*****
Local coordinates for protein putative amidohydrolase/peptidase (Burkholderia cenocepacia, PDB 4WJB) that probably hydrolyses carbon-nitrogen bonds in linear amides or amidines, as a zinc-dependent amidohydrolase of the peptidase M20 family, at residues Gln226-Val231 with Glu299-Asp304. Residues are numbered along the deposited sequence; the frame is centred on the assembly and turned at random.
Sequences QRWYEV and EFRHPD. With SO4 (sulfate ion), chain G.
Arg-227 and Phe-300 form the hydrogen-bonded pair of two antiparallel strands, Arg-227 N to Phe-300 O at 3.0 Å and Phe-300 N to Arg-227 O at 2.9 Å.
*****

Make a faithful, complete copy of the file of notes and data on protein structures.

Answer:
Local coordinates for protein putative amidohydrolase/peptidase (Burkholderia cenocepacia, PDB 4WJB) that probably hydrolyses carbon-nitrogen bonds in linear amides or amidines, as a zinc-dependent amidohydrolase of the peptidase M20 family, at residues Gln226-Val231 with Glu299-Asp304. Residues are numbered along the deposited sequence; the frame is centred on the assembly and turned at random.
Sequences QRWYEV and EFRHPD. With SO4 (sulfate ion), chain G.
Arg-227 and Phe-300 form the hydrogen-bonded pair of two antiparallel strands, Arg-227 N to Phe-300 O at 3.0 Å and Phe-300 N to Arg-227 O at 2.9 Å.